Indiana Daily Student

Bewitching

Hurley, Fraser make Hell attractive in playful comedy

Some movies are like cotton candy -- you don't expect any substance from them, but they're sweet and enjoyable nonetheless.


Bedazzled- PG-13
Starring:
Elizabeth Hurley and Brendan Fraser
Directed by:
Harold Ramis
Now playing:
Now Playing at Showplace East 11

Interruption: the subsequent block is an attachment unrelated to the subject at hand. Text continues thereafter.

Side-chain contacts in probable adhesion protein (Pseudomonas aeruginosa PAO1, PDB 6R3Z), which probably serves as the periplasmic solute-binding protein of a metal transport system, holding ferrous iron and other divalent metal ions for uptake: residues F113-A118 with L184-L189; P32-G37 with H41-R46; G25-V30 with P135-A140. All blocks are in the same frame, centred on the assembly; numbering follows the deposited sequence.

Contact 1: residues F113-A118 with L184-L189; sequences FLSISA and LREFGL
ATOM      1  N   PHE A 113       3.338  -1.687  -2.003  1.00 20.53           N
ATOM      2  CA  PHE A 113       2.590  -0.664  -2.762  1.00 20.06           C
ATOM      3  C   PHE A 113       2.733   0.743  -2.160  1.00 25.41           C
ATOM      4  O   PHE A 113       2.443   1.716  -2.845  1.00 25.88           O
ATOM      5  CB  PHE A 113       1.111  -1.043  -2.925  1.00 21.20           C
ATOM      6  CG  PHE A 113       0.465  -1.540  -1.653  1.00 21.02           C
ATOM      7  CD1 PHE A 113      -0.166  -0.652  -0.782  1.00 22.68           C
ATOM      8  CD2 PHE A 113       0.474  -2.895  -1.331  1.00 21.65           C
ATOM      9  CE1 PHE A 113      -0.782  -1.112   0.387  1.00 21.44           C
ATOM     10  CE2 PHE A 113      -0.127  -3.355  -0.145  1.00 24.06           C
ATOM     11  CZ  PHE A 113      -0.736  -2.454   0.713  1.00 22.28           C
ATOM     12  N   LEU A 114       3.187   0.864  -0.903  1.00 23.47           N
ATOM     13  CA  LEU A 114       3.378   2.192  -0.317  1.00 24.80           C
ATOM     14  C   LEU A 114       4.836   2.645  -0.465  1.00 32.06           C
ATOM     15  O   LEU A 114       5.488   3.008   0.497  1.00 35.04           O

Harold Ramis' remake of the 1967 film "Bedazzled" takes a plot that's been recycled for hundreds of years (since Goethe's "Faust," in case you were wondering) and makes it fun and playful. With two delectable stars in Brendan Fraser and Elizabeth Hurley, this is a film worth watching just for the eye candy, regardless of your preference. But back to the plot. The Devil (Hurley) tempts pathetic, lonely Elliot (Fraser) with seven wishes in exchange for his soul. After some hesitation he agrees, and wackiness ensues. One by one, Elliot's wishes go awry, with amusing mishaps and the occasional amazing special effects, all leading to the inevitable sappy ending. Of course he learns the only way to truly be happy is to be yourself and that wishes aren't the way to get what you want. As with life, though, the best part of this movie is not the ending, it's the trip you take to get there. Hurley changes clothes more times than the audience wants to count, each time showing more and more flesh and trying to be playful and evil all at once. Her vixen act seemed to work on the male members of the audience, and with her manipulative, impish nature, she certainly seems the Princess of Darkness. Fraser, on the other hand, changes faces more times than the audience wants to count and gives an impressive and hilarious performance, changing his personality every five minutes to match the current wish. His transformation from obnoxious techno-geek to suave, sexy auteur shows just how underrated his acting career has been thus far. Don't see "Bedazzled" if you expect an insight into the concepts of good and evil. Don't even see it if you want a better version of the film than Peter Cooke and Dudley Moore offered in 1967. See it because you want to be entertained. It's a smart, funny, playful comedy meant to make you laugh. And it's sinfully delicious.

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